With the 901 as source, the B1S maintained every bit of clarity and precision the 901 offers, I did use the hm 901's HD filter however as opposed to the Vintage filter that I personally prefer it with. The problem however, arouse with the timbre. At times there was too much sweetness in the mid range and a lack of resolve in the lows and clarity up top. Not to say that the Aune B1S is a warm amp, but it does add a bit of decay, and body into the mid range. That said, it will work best with brighter headphones if your planning to pair it with a top of the line Digital Audio player.

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    The most relevant comparison if of course to my Head-Amp Pico Power. With the HM 901 I prefer the vintage filter as this helps to de-emphasis the top end glare that's inherit to some ESS Sabre Dacs by using a high pass slow roll-off filter. The Pico Power reflects this nicely, adding virtually nothing to the tonal presentation and only improving the existing clarity and resolve. The Aune B1S on the other hand sounded best with the HD filter which maintains a linear top end response from the DAC.

    I will also mention that I can NOT stand my HD 800 with this system... regardless of the filter or the amp. As I just find it to be too boring... very non engaging.

    Still let's break down how the two amps compared with my modded Audio Technica ES 10.

    Lows;
    HM 901 Line Out Aune B1S vs HeadAmp Pico Power; Wood winded stringed instruments were often a bit too thick with the Aune B1S, while there was a nice amount of fret noise there was often too much decay.

    Bass guitars and larger drums found a slight lack of power as well with the Aune B1S. There was a marginally diffuse nature to their presentation, with the Pico Power presenting a more defined leading edge or attack.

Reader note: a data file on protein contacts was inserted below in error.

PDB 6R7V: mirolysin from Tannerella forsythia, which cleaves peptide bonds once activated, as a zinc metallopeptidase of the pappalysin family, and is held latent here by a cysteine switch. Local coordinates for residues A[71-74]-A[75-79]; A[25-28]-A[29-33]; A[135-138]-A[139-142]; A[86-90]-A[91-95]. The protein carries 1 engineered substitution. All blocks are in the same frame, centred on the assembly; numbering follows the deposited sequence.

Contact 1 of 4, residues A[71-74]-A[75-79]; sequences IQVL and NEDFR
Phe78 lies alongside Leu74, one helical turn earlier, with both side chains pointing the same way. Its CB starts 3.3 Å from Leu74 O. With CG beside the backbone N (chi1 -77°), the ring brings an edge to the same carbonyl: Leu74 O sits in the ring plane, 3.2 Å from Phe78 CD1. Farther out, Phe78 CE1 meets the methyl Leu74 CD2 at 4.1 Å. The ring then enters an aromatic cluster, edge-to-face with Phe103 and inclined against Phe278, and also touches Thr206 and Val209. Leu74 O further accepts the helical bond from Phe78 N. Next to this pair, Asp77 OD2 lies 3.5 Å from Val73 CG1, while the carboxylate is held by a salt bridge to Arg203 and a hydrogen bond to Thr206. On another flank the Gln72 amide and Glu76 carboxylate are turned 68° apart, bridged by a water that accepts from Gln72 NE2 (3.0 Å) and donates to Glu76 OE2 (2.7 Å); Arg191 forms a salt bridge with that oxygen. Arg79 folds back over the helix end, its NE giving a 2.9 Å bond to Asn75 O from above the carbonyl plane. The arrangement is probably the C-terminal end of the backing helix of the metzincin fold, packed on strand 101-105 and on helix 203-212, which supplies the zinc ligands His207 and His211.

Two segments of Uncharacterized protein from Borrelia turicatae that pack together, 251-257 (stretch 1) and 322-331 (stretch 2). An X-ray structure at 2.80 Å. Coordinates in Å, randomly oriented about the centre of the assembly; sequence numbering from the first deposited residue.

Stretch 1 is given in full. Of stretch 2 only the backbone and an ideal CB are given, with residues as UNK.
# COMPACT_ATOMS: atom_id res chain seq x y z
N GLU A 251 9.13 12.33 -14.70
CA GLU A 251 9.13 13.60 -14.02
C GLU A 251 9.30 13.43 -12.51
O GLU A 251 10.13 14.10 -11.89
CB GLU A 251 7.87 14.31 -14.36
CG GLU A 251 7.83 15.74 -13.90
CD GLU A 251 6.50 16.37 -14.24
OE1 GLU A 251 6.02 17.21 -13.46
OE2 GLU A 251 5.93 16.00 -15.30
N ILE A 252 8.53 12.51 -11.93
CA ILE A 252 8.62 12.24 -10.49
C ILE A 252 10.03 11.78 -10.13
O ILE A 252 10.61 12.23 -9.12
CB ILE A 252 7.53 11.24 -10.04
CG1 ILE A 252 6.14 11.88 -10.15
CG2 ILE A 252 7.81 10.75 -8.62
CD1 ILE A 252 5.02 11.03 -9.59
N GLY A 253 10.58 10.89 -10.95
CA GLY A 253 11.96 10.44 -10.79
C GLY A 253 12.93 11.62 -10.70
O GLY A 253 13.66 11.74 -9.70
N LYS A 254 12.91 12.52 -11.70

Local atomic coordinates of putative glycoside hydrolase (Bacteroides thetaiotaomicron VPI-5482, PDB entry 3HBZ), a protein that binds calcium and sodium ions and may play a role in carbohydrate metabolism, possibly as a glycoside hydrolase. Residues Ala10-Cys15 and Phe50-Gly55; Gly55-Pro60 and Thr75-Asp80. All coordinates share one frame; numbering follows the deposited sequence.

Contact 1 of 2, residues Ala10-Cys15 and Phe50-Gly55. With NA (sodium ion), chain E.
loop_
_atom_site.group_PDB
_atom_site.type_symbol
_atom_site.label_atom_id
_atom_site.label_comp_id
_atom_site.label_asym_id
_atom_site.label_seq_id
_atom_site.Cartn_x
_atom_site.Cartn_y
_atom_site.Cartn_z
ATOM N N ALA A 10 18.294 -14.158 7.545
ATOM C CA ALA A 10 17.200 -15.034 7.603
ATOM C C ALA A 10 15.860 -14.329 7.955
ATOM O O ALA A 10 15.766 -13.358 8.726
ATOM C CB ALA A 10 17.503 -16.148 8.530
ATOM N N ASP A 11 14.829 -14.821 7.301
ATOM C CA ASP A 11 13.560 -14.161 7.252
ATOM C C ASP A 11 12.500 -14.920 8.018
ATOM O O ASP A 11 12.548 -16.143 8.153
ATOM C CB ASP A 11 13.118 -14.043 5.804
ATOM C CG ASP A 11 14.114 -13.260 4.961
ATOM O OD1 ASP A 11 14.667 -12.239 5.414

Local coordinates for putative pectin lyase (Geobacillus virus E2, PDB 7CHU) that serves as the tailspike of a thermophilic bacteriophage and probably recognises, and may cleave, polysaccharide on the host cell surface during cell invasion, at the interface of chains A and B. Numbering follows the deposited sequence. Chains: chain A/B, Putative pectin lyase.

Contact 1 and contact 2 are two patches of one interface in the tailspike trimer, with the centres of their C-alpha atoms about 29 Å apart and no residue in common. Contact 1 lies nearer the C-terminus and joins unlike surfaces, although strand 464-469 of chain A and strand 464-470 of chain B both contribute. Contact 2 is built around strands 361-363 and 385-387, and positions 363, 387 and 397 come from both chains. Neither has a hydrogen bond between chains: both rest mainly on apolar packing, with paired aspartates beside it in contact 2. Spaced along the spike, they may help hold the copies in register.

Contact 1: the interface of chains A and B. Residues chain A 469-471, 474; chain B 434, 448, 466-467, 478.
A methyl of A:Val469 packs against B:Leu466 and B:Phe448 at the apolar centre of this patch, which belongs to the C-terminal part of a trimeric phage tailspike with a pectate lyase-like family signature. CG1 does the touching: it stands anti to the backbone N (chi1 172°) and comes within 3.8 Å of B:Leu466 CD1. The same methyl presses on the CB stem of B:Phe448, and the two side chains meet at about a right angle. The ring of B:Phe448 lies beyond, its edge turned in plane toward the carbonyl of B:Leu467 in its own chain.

Switching to the HeadAmp Pico Power resulted in a nuanced more clearly resolved and articulate presentation. The envelope with the Pico Power was cleaner, a more defined decay that transitions into a very clear release. The vibrato or slight variation in tone of some of the larger stringed instruments was a bit smeared with the B1S. Again, swapping to the Pico Power I was able to more clearly follow the slight changes in pitch as the notes slowly faded beneath our threshold of hearing.

    Mids;
    HM 901 Line Out Aune B1S vs HeadAmp Pico Power; Each of these amps had it's own strengths and weakness in relation to the mid range. With busier sections of music the HeadAmp Pico Power maintains it's clarity and purity. With Classical duets, such as those featuring only two instruments, it can at times demonstrate some dryness. Though this is likely a result of the HM901 and less of the amp it self.

    How ever, the Aune B1s having just a touch of sweetness does better with these classical Duets. Though with busier sections of music it does not retain as much of the HM901's clarity and can smear the sound ever so slightly.

    Highs;